When Mad Max: Fury Road was released into theaters on May 6, it gave the world a number of gifts. For film critics, it offered a very easy choice for the top of nearly every Top 10 list out there. For audiences, it delivered sound and fury in an apocalyptic landscape. It was a rush of adrenaline fueled by insane visuals and littered with fascinating characters. It also gave us Charlize Theron as Furiosa, perhaps the most badass hero we’ve seen in years. She wasn’t just another damaged soul of the apocalypse, she was an iconic feminist hero. While it would be easy to write off as popcorn fun, there is so much more to Fury Road. It’s the story of survival. For filmmaker George Miller, that survival wasn’t just an element of his plot, it was a very real part of his journey to get this movie made.
Recently released Star Wars continuation The Force Awakens may be a movie that audiences have been yearning to see for multiple decades. And other 2015 movies may have roots that go back a number of years. But no production – no “Legacyquel” – went through more trauma off-screen than Miller’s Fury Road. It was 1995 when he re-acquired the rights to the Mad Max franchise from Warner Bros. It was 10 years after he released Mad Max Beyond Thunderdome and 16 years after he made the first Mad Max with a young Mel Gibson. It was his intention in 1995 to make a fourth Mad Max with Gibson. In 1998, he had an idea for the story. In 2001, he was set to begin shooting, only to be derailed by the political sensitivity of the film following the September 11 attacks. He went off and made other movies in the meantime. Babe: Pig in the City in 1998, Happy Feet in 2006 and Happy Feet Two in 2011. But throughout all of it, he never gave up on Mad Max 4. The project changed drastically over the years. Mel Gibson became less interested, then eventually become persona non grata in Hollywood by making some anti-semitic remarks, and eventually he dropped out. The film at one point was going to be a 3D animated feature. There was even going to be a video game from the same folks who did God of War II. At one point, Heath Ledger was said to be on track to be the lead in the film before he died in 2008. In the history of Fury Road, there exist any number of different movies that could have come to fruition. But none of them did.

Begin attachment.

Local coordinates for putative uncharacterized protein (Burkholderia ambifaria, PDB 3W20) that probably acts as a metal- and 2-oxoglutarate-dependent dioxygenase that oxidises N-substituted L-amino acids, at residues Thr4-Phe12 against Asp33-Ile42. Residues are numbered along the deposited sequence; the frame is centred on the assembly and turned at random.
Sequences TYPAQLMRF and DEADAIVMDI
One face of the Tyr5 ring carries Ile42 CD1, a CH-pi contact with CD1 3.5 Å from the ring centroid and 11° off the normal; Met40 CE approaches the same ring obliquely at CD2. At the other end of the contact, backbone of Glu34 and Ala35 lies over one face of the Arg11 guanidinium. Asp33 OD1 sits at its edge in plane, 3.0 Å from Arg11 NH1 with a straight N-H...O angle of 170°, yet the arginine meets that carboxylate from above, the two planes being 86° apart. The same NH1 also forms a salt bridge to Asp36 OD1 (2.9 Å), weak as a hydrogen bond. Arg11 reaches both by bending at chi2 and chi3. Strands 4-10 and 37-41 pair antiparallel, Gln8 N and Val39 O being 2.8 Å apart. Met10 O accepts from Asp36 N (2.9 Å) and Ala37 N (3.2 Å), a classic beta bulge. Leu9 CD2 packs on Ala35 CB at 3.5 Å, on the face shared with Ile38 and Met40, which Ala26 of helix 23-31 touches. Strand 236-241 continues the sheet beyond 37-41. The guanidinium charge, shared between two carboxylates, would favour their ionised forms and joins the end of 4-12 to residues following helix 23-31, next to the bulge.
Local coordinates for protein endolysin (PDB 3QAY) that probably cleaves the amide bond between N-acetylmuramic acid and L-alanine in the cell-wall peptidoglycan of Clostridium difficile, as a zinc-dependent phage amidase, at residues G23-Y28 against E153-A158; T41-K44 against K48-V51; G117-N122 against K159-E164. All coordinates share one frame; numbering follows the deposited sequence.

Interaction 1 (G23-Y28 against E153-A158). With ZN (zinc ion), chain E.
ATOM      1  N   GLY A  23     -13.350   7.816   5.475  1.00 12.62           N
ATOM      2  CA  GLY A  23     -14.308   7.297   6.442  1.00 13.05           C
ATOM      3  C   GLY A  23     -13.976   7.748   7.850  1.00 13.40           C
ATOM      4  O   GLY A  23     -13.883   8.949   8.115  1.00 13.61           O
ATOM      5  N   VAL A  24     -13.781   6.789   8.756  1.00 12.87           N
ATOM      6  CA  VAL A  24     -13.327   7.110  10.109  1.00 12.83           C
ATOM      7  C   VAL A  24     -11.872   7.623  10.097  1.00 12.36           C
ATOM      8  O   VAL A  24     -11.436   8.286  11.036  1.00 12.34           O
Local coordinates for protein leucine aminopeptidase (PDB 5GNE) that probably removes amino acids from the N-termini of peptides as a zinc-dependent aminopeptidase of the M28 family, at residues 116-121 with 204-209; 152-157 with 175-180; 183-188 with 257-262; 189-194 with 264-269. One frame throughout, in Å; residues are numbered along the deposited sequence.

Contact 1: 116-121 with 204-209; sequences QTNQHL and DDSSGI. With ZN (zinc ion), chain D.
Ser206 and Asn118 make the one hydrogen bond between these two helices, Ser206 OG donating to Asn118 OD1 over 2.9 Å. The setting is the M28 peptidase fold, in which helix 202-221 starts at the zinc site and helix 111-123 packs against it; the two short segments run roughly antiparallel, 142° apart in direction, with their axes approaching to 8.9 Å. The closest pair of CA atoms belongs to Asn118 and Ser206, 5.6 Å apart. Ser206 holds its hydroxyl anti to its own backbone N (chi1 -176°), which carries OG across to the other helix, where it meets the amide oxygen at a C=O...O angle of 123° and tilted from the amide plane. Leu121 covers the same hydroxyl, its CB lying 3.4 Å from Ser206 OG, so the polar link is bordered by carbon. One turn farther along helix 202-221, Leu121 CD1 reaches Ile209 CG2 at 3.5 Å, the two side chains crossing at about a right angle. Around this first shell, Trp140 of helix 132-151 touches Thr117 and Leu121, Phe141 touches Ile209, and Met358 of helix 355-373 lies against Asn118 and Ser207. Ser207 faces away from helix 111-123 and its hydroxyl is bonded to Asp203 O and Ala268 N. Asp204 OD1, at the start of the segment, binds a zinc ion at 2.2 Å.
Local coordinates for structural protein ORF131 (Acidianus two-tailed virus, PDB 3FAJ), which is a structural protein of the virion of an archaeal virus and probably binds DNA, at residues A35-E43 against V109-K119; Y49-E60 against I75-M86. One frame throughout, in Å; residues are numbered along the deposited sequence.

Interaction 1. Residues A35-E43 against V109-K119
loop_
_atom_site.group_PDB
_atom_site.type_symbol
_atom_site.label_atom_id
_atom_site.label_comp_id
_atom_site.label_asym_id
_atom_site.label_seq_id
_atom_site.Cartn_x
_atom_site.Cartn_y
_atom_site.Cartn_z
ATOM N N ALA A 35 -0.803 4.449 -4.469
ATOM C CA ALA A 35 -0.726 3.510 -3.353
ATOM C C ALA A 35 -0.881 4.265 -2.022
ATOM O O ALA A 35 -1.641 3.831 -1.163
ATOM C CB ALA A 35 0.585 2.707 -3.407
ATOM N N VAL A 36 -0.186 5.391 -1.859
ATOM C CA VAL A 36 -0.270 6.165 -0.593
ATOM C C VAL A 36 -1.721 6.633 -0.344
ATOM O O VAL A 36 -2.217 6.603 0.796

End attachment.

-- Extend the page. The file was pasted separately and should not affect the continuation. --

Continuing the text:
In 2009, everything came together. Locations were scouted over the summer and in 2011, shooting would finally began 16 years after Miller had re-acquired the rights.
It was supposed to come out in 2012.
More delays, expansive costs and location issues plagued the production. When it did finally shoot, it was a very long 120 day that wrapped in December 2012. And even though, as Miller said, the film’s effects were 90% practical, nearly 2,000 visual effects shots were added in post-production.
In this day and age, there are few monumental tasks for filmmakers that can’t be accomplished with digital effects. That’s the easy road. For George Miller and Fury Road, there was never an easy road. As a filmmaker, he showed that sometimes a film survives on sheer force of will. He also showed that even a filmmaker whose most notable accomplishment was a franchise from the 80s that was all about masculinity could evolve, creating a massive action spectacle for 2015 with feminism in its DNA. It wasn’t just about a filmmaker returning to their comfort zone to extend a franchise, it was about a great idea surviving development hell because of one man’s love for the world he created.
As we sift through the ashes of 2015, closing out our thoughts on the year that was, it’s hard not to be thankful that George Miller stuck with Fury Road as long as he did. The end result is an immaculate movie – one that has received acclaim from critics, audiences and now, maybe even a little love from The Academy. Most importantly, it’s the kind of film that’s worth the wait. A marquee accomplishment in the action-packed cinematic landscape of 2015. George Miller earned our Filmmaker of the Year, not just for having the insane imagination to make something so wonderful, but for having the will to see it through.
We can only hope that he doesn’t have to go back through hell to make another one.